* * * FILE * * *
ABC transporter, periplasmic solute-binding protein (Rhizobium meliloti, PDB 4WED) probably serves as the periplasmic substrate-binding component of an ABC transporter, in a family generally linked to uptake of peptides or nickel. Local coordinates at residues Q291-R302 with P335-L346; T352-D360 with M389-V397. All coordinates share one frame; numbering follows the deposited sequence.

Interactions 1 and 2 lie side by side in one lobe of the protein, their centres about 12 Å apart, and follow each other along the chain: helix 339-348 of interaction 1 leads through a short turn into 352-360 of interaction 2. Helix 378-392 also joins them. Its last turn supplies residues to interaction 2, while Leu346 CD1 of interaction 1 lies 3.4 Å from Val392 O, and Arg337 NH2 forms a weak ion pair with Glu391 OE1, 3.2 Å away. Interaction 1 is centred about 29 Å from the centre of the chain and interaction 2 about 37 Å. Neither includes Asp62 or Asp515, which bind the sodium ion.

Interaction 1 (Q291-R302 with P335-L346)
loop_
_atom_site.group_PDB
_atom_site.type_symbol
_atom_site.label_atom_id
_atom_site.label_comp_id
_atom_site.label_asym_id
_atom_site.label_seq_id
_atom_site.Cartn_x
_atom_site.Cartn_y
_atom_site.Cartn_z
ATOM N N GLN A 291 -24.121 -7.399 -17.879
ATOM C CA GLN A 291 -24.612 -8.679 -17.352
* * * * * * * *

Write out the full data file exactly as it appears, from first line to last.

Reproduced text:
ABC transporter, periplasmic solute-binding protein (Rhizobium meliloti, PDB 4WED) probably serves as the periplasmic substrate-binding component of an ABC transporter, in a family generally linked to uptake of peptides or nickel. Local coordinates at residues Q291-R302 with P335-L346; T352-D360 with M389-V397. All coordinates share one frame; numbering follows the deposited sequence.

Interactions 1 and 2 lie side by side in one lobe of the protein, their centres about 12 Å apart, and follow each other along the chain: helix 339-348 of interaction 1 leads through a short turn into 352-360 of interaction 2. Helix 378-392 also joins them. Its last turn supplies residues to interaction 2, while Leu346 CD1 of interaction 1 lies 3.4 Å from Val392 O, and Arg337 NH2 forms a weak ion pair with Glu391 OE1, 3.2 Å away. Interaction 1 is centred about 29 Å from the centre of the chain and interaction 2 about 37 Å. Neither includes Asp62 or Asp515, which bind the sodium ion.

Interaction 1 (Q291-R302 with P335-L346)
loop_
_atom_site.group_PDB
_atom_site.type_symbol
_atom_site.label_atom_id
_atom_site.label_comp_id
_atom_site.label_asym_id
_atom_site.label_seq_id
_atom_site.Cartn_x
_atom_site.Cartn_y
_atom_site.Cartn_z
ATOM N N GLN A 291 -24.121 -7.399 -17.879
ATOM C CA GLN A 291 -24.612 -8.679 -17.352